INDIANAPOLIS (AP) — Shane van Gisbergen has spent six weeks getting acclimated to his new celebrity racing status.
He has been revising his schedule, changing travel plans, linking up with new and old acquaintances and, yes, still clarifying the pronunciation of his last name. These are busy days for the three-time Supercars champion, busier than anticipated when he started pondering a move to NASCAR.
Everything changed for one of New Zealand’s most popular drivers when he posted an impressive victory on the streets of Chicago.
“A few other guys in the field dropped me a message after the race, which is cool, and just the reach that race had,” the 34-year-old van Gisbergen said. “People I hadn’t heard from for years, racing royalty and stuff. The amount of messages (I had) — winning a Supercars championship — I’ve never had such a response from so many people.”
He has become so popular that Trackhouse Racing opted to bring back van Gisbergen for Sunday’s Brickyard 200 at Indianapolis Motor Speedway.
The Cup Series race is on the road course, instead of the track’s historic 2.5-mile oval, and van Gisbergen is looking to become the first driver to win his first two NASCAR Cup Series races. He qualified eighth for his second race, posting a fast lap of 1 minute, 28.335 seconds.
It’s already been a stressful week.
Since arriving at team headquarters Monday, van Gisbergen has joined IndyCar driver and longtime friend Scott McLaughlin to plot strategy for the speedway’s 14-turn, 2.439-mile road course. He has worked on the simulator and crammed for his first oval experience Friday night in the NASCAR Truck Series.
Fans have followed his every move, with some New Zealanders even making their second trek to America since early July just to watch van Gisbergen. The Indianapolis Raceway Park bleachers were nearly three-quarters full Friday, with most roaring during van Gisbergen’s introduction.
While he finished 19th in Ross Chastain’s No. 41, van Gisbergen still raved about the experience.
“I had a ball, it’s awesome racing with these people, a lot of fun,” he said. “I’m living the dream. It was really cool.”
The bigger challenge might be keeping pace with constantly evolving plans.
Less than two weeks ago, van Gisbergen sounded content to run some Cup races next season while putting a premium on the traditional Xfinity Series apprenticeship. By Friday, rumors were swirling that he might run a full-time Cup schedule next year.
Van Gisbergen seems unfazed by all the outside noise.
He came to town hoping to race, learn and spend time with two countrymen — McLaughlin of Team Penske and six-time IndyCar champ Scott Dixon from Chip Ganassi Racing.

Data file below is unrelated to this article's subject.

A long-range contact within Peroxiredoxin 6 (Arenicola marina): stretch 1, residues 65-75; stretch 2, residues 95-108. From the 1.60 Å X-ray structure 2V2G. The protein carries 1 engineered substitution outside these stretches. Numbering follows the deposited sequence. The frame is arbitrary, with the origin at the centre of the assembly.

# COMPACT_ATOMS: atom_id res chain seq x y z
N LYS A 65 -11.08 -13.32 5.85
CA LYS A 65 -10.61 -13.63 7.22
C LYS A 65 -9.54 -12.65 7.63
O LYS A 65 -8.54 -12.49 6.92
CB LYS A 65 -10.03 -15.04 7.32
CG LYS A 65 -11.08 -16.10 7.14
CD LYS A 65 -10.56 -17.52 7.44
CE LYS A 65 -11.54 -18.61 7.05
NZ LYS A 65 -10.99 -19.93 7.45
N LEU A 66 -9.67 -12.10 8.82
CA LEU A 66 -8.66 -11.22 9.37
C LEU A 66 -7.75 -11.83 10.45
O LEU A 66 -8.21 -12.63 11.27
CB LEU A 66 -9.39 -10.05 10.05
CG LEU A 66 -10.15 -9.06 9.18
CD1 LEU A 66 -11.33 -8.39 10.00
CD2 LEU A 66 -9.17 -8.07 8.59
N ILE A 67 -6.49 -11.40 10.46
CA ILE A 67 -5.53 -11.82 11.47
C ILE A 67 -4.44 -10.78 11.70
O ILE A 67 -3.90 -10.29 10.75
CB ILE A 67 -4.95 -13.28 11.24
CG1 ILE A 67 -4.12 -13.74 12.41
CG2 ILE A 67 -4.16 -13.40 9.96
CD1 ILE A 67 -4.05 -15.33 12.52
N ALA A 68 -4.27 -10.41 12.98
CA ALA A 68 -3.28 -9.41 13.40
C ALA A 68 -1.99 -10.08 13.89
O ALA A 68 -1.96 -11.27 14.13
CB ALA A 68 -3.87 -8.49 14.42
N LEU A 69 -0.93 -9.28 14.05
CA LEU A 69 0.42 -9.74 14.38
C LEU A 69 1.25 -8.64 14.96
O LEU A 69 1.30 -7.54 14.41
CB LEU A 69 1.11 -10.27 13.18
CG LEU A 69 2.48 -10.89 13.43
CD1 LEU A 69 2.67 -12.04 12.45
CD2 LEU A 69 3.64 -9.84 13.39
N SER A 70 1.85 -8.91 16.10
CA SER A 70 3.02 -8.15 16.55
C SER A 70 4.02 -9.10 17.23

“I’ve said a number of times what I think he did at Chicago was awesome, awesome for New Zealand motorsport,” McLaughlin said. “For him to be here, I’m very excited. Four years ago, we were banging doors in Supercars. It’s crazy. Now we’ve both had a win in America, which is awesome.”
Van Gisbergen isn’t just a newcomer to the Cup circuit. He may be a trendsetter, too.
The list of road racing specialists entered in this weekend’s race is expansive. There’s Jenson Button, the 2009 world champion, and Kamui Kobayashi, the 2021 Le Mans winner. Another Supercars star, Brodie Kostecki, is making his Cup debut in Indy.
“That’s one of the coolest things about this weekend, is the nationalities that are racing in the Cup Series,” former driver and current television analyst Jeff Burton said. “It’s really fun. It’s fun to see, exciting to see, people coming from all over the world to run in the Cup Series.”
Van Gisbergen could create another memorable moment for a city that has a rich tradition of embracing international drivers.
The names range from British drivers such as Jim Clark and Jackie Stewart to Brazilians Helio Castroneves and Tony Kanaan, even Indianapolis 500 winners Takuma Sato of Japan, Dario Franchitti of Scotland, Will Power of Australia and Dixon.
A second straight win almost certainly would put Van Gisbergen among those names. But he also knows Indy poses a different kind of challenge.
Unlike Chicago’s inaugural event, the other Cup drivers have a wealth of information on this road course. Unlike Chicago, van Gisbergen must contend with double-file restarts. And unlike Chicago, van Gisbergen is no longer an unknown brand; he’ll be facing a field of drivers more aware of his ability than before.
“We’ve got a good car and a car that’s capable of winning so if we get everything right, anything can happen. But it’s going to be tough,” van Gisbergen said. “Obviously, Chicago was a fairytale and there’s still a lot of work to be done yet. Hopefully, we’ll have a fun weekend again.”